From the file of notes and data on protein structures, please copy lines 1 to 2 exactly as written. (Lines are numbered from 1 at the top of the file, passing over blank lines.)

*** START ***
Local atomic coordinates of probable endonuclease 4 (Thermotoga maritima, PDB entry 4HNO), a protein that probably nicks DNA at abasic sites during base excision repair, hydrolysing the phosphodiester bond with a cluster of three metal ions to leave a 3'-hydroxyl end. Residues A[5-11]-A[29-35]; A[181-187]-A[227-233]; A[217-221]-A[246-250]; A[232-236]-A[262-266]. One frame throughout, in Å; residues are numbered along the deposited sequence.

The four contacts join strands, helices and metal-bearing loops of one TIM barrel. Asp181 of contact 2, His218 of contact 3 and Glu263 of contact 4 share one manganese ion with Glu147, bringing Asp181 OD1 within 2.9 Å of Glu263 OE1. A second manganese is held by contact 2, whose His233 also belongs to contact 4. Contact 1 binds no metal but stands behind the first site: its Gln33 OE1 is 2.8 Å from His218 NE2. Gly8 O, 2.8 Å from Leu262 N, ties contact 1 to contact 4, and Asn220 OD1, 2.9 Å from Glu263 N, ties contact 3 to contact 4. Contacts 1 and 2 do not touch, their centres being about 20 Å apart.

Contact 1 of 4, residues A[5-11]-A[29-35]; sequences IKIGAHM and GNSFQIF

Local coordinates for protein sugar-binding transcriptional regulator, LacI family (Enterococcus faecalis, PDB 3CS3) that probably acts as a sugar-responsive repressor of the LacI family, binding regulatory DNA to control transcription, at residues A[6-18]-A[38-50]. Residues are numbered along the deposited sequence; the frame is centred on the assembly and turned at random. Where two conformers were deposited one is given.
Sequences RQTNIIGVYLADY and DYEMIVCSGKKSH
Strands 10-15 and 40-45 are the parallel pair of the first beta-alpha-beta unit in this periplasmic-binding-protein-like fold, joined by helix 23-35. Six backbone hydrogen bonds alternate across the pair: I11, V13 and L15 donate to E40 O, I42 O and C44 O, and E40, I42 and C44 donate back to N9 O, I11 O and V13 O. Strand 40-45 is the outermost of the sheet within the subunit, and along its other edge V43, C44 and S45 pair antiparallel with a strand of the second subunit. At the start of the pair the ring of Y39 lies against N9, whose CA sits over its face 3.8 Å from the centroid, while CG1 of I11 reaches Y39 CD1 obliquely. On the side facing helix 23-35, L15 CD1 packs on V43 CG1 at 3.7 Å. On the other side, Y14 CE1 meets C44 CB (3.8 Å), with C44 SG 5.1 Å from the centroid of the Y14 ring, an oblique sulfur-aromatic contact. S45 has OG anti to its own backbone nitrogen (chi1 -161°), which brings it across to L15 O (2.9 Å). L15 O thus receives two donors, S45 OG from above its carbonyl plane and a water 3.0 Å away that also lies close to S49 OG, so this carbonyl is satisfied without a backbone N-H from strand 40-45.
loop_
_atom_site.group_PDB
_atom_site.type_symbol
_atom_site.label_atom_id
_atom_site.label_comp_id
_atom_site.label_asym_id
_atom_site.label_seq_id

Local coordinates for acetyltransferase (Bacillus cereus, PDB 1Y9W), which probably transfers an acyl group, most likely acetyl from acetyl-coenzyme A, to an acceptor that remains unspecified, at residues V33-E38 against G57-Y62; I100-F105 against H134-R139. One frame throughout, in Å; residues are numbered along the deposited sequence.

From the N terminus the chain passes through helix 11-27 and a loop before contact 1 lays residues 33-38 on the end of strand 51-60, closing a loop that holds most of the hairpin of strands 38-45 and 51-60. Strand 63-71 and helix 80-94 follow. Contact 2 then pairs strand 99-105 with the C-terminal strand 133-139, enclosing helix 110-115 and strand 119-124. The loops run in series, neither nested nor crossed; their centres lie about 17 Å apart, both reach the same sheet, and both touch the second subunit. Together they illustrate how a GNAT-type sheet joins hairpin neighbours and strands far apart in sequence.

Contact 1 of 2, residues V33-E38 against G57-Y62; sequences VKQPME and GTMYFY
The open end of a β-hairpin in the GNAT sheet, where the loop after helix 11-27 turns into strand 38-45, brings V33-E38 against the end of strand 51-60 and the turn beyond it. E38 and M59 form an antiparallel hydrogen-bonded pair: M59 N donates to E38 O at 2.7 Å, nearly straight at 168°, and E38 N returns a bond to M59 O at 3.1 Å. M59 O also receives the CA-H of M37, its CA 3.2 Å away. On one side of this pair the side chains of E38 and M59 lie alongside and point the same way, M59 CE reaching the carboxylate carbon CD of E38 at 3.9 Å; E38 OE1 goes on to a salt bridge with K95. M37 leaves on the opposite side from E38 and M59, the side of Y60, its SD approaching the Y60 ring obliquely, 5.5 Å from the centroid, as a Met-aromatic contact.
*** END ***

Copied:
Local atomic coordinates of probable endonuclease 4 (Thermotoga maritima, PDB entry 4HNO), a protein that probably nicks DNA at abasic sites during base excision repair, hydrolysing the phosphodiester bond with a cluster of three metal ions to leave a 3'-hydroxyl end. Residues A[5-11]-A[29-35]; A[181-187]-A[227-233]; A[217-221]-A[246-250]; A[232-236]-A[262-266]. One frame throughout, in Å; residues are numbered along the deposited sequence.

The four contacts join strands, helices and metal-bearing loops of one TIM barrel. Asp181 of contact 2, His218 of contact 3 and Glu263 of contact 4 share one manganese ion with Glu147, bringing Asp181 OD1 within 2.9 Å of Glu263 OE1. A second manganese is held by contact 2, whose His233 also belongs to contact 4. Contact 1 binds no metal but stands behind the first site: its Gln33 OE1 is 2.8 Å from His218 NE2. Gly8 O, 2.8 Å from Leu262 N, ties contact 1 to contact 4, and Asn220 OD1, 2.9 Å from Glu263 N, ties contact 3 to contact 4. Contacts 1 and 2 do not touch, their centres being about 20 Å apart.